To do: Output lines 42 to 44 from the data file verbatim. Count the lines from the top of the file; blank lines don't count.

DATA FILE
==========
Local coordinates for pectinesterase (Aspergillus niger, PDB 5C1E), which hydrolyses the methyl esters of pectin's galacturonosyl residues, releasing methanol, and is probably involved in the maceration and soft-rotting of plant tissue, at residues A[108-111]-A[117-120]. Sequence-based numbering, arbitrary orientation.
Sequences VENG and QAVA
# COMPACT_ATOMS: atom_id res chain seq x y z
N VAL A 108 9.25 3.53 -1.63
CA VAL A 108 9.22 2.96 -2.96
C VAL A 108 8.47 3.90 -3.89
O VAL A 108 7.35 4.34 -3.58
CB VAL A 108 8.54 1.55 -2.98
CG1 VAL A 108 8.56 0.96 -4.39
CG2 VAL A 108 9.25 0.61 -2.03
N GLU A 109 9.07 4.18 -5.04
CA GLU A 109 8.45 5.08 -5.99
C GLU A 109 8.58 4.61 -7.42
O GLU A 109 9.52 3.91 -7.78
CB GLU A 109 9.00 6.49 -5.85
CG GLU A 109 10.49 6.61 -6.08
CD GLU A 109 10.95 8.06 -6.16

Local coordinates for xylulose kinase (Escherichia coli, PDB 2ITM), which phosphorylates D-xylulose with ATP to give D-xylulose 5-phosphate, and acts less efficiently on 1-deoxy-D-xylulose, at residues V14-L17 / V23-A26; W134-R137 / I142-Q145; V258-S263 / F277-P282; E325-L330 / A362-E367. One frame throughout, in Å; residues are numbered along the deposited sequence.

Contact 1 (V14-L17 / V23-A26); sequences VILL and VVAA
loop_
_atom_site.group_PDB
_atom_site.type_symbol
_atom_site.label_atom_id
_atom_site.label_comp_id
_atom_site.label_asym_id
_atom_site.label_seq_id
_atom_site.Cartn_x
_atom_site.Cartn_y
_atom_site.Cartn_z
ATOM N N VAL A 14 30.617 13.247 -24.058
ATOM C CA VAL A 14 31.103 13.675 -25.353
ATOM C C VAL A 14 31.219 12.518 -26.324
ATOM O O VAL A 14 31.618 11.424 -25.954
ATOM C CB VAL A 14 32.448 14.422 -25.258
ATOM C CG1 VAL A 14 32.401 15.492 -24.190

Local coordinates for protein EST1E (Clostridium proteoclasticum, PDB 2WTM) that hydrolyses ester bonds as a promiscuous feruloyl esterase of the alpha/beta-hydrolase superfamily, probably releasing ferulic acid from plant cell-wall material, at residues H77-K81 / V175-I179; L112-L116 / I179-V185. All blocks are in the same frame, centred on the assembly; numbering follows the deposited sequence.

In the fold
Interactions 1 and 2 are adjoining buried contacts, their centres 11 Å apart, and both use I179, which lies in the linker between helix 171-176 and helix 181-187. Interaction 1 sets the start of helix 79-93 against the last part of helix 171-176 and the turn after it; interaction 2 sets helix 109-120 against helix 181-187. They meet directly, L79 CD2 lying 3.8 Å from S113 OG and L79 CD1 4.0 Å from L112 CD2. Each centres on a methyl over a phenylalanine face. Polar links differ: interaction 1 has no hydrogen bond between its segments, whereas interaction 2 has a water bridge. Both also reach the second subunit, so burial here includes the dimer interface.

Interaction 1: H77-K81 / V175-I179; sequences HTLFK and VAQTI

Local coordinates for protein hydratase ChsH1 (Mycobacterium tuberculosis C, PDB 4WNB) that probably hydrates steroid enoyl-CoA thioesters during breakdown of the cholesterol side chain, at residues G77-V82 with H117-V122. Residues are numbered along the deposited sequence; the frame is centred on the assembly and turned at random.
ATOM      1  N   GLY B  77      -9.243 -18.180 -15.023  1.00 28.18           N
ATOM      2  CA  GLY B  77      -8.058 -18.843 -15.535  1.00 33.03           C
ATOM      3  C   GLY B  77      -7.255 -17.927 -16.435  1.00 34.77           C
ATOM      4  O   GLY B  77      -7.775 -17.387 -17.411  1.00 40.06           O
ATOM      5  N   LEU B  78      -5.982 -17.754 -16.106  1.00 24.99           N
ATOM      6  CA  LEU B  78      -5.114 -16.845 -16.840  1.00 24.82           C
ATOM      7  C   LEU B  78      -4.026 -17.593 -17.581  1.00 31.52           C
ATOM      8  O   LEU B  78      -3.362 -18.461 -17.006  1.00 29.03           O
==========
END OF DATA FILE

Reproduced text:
ATOM      2  CA  GLY B  77      -8.058 -18.843 -15.535  1.00 33.03           C
ATOM      3  C   GLY B  77      -7.255 -17.927 -16.435  1.00 34.77           C
ATOM      4  O   GLY B  77      -7.775 -17.387 -17.411  1.00 40.06           O